I don't know about y'all but I'm not inclined to be removing parts, especially parts that have a lot of other parts bolted to it, unless I absolutely have to.
Case in point is Honda's service procedures. Simply bleeding the brakes requires the entire front fairing to be removed. While this is certainly the "safest" way as you eliminate any possibility of spilling brake fluid on your fairings it's certainly not the easiest way.
I've owned this 2004 since it was new and I've never had it serviced at a dealer nor have I ever removed the front fairing for bleeding or flushing my brakes. So let's get into this....
Front brake procedures:
First thing you need to do is cover your fairings with clean rags. Turn the handle bars all the way to the left and put the bike on the side stand making sure to pull the bike all the way over. This ensures you can level the Master Cylinder (MC). Remove the front windscreen. Use a small level to verify that the MC is level. You may have to loosen your clip-on in order to rotate the MC level. Just make sure you tighten it in a level position.
Turn the bars to the right enough to remove the (R) hand screw on the MC.
Turn the bars back to full lock Left and remove the (L) MC screw.
Remove the cover, the plastic bleeder, the rubber diaphragm, and the plastic float. Use your vacuum bleeder to suck all of the old fluid out of the MC.
Clean your MC with a clean paper towel. Do not leave any debris or lint. (You dirty girl!)
Once you have a clean MC refill it with your favorite SEALED and BRAND NEW bottle of DOT 4 brake fluid. Use the rest of the open container for your car or truck. I've used Valvoline Brake fluid for years and is my go to brand.
Connect your bleeder tube to the brake bleeder nipple and secure it with a zip-tie. Drop the open end into a drain bucket. Pump your front brake handle a few times and then hold it
. Reach down and crack the bleeder open until the brake lever goes down to the bar. Close the bleeder and THEN release the brake lever. Continue pumping, holding. bleeding, and releasing the brake lever as many times as needed until you get clean fluid coming out of the bleeder tube. It may take 10 or 20 times so keep an eye on your MC level and top it off as needed. Do not let your MC get below 50%.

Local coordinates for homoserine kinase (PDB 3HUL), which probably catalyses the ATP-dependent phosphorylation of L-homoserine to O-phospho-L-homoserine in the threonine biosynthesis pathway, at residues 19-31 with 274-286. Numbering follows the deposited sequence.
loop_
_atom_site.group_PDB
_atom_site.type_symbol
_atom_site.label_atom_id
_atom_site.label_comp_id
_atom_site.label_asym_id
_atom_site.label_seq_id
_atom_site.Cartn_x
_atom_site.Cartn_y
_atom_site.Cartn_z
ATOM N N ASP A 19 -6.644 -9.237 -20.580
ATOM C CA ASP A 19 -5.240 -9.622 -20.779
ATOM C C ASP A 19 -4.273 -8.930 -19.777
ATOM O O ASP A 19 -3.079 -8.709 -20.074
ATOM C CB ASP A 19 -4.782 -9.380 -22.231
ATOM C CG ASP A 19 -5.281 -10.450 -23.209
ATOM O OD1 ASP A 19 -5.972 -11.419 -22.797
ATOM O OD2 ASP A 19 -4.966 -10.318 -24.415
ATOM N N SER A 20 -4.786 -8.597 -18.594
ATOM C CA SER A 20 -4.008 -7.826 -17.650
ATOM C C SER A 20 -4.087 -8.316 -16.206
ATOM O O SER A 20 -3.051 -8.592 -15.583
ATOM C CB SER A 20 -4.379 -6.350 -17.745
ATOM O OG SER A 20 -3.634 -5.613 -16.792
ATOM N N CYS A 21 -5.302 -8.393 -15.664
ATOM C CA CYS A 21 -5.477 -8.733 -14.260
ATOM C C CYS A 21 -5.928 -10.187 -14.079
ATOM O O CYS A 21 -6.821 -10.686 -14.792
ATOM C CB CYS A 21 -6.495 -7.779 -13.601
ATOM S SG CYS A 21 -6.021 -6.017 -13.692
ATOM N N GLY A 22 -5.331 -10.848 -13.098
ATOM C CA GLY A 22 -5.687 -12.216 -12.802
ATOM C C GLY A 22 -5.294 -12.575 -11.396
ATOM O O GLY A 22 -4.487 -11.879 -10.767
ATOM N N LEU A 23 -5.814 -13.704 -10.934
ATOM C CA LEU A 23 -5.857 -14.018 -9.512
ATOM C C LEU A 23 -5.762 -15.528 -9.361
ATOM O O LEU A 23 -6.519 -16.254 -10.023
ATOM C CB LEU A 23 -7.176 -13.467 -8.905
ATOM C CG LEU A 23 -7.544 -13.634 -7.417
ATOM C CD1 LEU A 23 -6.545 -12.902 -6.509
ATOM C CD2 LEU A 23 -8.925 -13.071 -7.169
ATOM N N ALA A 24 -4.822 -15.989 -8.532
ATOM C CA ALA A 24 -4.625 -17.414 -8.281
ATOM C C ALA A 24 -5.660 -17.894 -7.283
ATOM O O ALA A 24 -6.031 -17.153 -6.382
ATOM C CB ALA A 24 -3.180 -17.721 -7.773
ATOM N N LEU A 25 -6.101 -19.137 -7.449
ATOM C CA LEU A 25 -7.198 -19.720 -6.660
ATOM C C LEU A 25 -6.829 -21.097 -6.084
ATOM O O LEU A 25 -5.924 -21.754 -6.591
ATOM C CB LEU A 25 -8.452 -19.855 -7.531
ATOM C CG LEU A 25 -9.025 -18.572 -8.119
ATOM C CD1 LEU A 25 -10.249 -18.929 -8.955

You do not need a vacuum bleeder for this procedure. It only confuses people into thinking they still have air in the system when reality it's only pulling air from around the brake bleeder threads every time you loosen the bleeder.
Without using a vacuum bleeder....
Using a vacuum bleeder...
You can use your vacuum bleeder as a substitute for a drain bucket. Just don't use the vacuum.
You can also gravity bleed the brakes by opening the brake bleeder and allowing the fluid to drain. However, this method is much slower as the fluid does not drain as fast as you pumping the brakes. Just keep your MC from getting too low on fluid and running dry.
Rear brake procedures:
For the rear brakes you'll need to remove the tail fairing and place the bike on a rear stand. You may also elect to use the front stand.
Remove the MC cover, plastic bleeder, and rubber diaphragm. No plastic float in the rear MC. Use your vacuum bleeder to suck all of the old fluid out. Clean out your MC and refill with clean, new DOT 4 brake fluid. Connect your tubing to the bleeder and drop it into a drain pan. Proceed with the same pumping, holding, bleeding, and releasing method as above until you get clean fluid.
Once you're finished check your brakes to make sure they work correctly and also check your brake light on the rear, both front and rear brakes.
The last thing you should do is take the bike outside and wash it thoroughly with soap and water or Simple Green and water. You want to make sure that you don't leave any trace of brake fluid. So get your bucket and rag and get to cleaning.